It’s been fantastic year for African literature! Shortly after Abdulrazak Gurnah was awarded the Nobel Prize, the Senegalese novelist Boubacar Boris Diop has been announced winner of the 2022 Neustadt International Prize for Literature, referred to as the “American Nobel”, for his novel Murambi: The Book of Bones. The novel is a “multi-voiced” account of the 1994 Rwandan Genocide, written in Diop’s signature quaint style. He is the second African to win the prize, following Mozambican writer Mia Couto in 2014.

First awarded in 1970, the Neustadt Prize is sponsored by the University of Oklahoma and its international publication World Literature Today and is biennially conferred on a single writer of any nationality. At $50,000, it is one of the most prestigious literary prizes in the world. It is also largely regarded as a “lead up” to the Nobel, with many of its winners going on to win the latter.

Boubacar was announced winner via Zoom as part of the 2021 Neustadt Lit Fest. The finalist of ten authors included the Ghanaian-American Kwame Dawes. Boubacar’s winning novel recounts the story of Rwandan history teacher Cornelius Uvimana who returns to his home country in the aftermath of the war and tries to write a play about it. It was translated into English from French by Fiona Mc Laughlin, with an afterword by Diop.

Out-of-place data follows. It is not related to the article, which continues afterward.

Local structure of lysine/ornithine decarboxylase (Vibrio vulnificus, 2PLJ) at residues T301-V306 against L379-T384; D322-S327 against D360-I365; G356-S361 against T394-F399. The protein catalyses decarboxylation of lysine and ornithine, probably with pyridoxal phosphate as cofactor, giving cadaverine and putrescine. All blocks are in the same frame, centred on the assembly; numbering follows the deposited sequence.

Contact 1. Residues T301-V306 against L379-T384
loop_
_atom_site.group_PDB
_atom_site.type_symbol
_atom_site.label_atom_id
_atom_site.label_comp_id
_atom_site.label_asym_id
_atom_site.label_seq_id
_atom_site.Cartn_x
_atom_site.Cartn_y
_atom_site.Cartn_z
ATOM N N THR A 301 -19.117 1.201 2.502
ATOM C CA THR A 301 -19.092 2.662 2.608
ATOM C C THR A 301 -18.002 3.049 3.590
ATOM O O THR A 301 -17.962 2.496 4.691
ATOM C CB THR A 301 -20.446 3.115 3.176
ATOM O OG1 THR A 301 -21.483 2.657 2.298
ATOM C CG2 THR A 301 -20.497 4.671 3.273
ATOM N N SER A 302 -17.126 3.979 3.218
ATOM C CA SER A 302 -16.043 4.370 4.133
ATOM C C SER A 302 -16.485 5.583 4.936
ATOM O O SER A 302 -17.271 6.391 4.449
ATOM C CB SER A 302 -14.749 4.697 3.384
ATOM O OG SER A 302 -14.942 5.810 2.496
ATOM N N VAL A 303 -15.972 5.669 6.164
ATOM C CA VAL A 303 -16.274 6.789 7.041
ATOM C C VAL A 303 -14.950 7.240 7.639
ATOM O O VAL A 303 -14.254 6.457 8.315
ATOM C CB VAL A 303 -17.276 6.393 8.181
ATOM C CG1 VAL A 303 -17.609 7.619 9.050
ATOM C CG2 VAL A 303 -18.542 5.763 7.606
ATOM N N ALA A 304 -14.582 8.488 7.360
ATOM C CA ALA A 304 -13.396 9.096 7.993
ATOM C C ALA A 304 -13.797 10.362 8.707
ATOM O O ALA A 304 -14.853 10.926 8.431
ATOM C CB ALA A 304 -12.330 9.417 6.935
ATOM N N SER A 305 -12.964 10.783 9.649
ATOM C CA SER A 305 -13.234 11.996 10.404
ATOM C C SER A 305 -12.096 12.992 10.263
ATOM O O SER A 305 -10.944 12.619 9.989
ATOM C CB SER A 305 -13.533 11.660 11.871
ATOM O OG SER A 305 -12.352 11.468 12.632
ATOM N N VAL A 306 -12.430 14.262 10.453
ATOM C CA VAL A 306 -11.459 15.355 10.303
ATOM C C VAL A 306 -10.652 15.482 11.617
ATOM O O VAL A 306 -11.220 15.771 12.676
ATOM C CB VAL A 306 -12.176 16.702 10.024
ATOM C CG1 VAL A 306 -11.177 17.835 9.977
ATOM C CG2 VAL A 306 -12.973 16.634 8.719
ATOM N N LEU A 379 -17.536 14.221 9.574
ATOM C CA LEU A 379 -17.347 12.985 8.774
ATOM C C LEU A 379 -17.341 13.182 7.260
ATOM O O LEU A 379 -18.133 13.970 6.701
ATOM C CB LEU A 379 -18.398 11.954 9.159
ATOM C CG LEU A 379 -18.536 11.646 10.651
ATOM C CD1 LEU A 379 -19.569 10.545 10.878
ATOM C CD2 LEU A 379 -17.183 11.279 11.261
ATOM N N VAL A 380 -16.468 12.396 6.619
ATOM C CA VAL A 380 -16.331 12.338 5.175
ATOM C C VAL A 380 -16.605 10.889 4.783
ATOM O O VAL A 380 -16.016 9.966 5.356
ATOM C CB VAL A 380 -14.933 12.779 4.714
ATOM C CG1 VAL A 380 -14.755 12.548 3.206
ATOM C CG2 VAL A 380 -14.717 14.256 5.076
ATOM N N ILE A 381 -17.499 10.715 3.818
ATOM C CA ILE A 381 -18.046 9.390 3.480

The Neustadt Prize does not accept applications. Finalists are nominated by a special body. Boubacar was reportedly nominated by writer and translator Jennifer Croft who was awarded the Booker Prize for her work in translating the novel Flights by Nobel Laureate Olga Tokarczuk.

In addition to the cash prize, Diop will receive a silver replica of an eagle feather and a certificate.

Congratulations to Boubacar Boris Diop!